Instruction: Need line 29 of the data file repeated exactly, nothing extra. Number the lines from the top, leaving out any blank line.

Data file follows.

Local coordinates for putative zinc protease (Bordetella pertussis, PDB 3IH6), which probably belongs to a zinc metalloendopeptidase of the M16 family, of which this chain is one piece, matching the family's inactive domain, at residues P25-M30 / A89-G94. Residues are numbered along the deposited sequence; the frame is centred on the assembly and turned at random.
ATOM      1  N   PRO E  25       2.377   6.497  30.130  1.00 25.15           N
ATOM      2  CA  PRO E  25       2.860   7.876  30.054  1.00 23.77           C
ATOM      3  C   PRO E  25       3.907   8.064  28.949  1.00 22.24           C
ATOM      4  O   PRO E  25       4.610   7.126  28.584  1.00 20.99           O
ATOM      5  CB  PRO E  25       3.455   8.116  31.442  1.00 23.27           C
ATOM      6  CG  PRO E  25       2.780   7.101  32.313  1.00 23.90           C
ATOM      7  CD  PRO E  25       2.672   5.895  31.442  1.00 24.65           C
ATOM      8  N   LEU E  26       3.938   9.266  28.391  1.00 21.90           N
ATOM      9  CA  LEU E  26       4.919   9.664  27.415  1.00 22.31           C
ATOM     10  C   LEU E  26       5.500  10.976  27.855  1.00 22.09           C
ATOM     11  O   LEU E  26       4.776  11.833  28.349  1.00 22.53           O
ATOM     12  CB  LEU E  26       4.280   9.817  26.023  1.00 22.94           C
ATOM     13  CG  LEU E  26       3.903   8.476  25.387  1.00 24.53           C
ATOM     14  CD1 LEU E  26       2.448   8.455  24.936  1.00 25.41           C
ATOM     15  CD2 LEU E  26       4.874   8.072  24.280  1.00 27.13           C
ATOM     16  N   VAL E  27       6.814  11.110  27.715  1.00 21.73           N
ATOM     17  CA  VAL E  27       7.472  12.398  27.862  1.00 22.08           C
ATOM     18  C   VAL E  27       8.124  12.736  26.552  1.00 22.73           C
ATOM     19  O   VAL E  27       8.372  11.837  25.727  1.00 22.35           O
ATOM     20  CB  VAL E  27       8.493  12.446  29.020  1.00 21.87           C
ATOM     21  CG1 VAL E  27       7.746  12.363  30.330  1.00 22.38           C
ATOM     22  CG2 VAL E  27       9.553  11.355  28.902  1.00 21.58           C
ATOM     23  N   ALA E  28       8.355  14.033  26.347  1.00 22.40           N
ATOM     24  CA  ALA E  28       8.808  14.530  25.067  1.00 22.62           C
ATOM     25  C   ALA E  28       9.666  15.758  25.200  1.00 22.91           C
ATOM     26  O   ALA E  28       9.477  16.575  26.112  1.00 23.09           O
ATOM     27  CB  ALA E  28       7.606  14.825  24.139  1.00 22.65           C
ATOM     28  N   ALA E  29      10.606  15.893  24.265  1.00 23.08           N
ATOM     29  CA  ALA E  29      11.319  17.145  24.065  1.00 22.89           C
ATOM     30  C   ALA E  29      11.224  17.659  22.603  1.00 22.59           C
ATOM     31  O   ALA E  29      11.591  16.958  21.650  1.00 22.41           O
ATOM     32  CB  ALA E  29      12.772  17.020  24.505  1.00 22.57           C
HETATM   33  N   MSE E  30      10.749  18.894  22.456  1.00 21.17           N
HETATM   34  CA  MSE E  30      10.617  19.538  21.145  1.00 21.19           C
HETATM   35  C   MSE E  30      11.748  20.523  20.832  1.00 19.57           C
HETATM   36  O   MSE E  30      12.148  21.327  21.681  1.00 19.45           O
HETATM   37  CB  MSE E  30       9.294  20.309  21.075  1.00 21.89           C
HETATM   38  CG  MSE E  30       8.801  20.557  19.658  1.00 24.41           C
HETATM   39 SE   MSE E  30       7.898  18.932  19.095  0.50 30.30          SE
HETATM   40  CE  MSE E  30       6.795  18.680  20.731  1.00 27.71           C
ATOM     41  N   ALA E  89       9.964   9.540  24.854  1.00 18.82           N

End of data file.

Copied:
ATOM     28  N   ALA E  29      10.606  15.893  24.265  1.00 23.08           N